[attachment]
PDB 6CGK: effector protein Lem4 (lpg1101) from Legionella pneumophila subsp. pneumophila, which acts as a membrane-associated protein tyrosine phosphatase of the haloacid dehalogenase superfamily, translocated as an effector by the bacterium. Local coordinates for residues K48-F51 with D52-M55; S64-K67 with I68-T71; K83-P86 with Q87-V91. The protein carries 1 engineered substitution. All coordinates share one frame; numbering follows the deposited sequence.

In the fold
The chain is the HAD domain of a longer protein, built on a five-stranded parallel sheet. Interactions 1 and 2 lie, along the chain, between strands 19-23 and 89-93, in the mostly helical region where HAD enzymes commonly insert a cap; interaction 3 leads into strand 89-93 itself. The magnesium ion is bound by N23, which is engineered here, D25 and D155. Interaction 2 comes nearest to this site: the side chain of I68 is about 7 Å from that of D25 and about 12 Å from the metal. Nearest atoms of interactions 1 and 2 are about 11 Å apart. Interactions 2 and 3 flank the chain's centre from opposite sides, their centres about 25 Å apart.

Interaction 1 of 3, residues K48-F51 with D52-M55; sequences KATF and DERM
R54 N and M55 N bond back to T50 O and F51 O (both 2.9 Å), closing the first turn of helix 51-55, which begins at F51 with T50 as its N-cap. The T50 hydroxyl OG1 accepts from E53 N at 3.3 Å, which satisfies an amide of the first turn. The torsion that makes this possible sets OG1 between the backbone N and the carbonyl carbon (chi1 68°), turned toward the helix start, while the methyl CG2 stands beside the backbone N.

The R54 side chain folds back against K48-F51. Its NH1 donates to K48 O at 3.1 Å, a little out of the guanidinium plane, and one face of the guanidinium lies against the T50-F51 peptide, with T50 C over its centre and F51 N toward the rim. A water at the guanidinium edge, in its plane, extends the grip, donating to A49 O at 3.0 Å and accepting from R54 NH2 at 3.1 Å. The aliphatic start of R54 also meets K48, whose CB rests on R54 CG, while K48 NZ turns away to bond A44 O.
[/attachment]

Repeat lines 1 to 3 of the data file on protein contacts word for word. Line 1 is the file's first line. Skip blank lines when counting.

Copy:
PDB 6CGK: effector protein Lem4 (lpg1101) from Legionella pneumophila subsp. pneumophila, which acts as a membrane-associated protein tyrosine phosphatase of the haloacid dehalogenase superfamily, translocated as an effector by the bacterium. Local coordinates for residues K48-F51 with D52-M55; S64-K67 with I68-T71; K83-P86 with Q87-V91. The protein carries 1 engineered substitution. All coordinates share one frame; numbering follows the deposited sequence.

In the fold
The chain is the HAD domain of a longer protein, built on a five-stranded parallel sheet. Interactions 1 and 2 lie, along the chain, between strands 19-23 and 89-93, in the mostly helical region where HAD enzymes commonly insert a cap; interaction 3 leads into strand 89-93 itself. The magnesium ion is bound by N23, which is engineered here, D25 and D155. Interaction 2 comes nearest to this site: the side chain of I68 is about 7 Å from that of D25 and about 12 Å from the metal. Nearest atoms of interactions 1 and 2 are about 11 Å apart. Interactions 2 and 3 flank the chain's centre from opposite sides, their centres about 25 Å apart.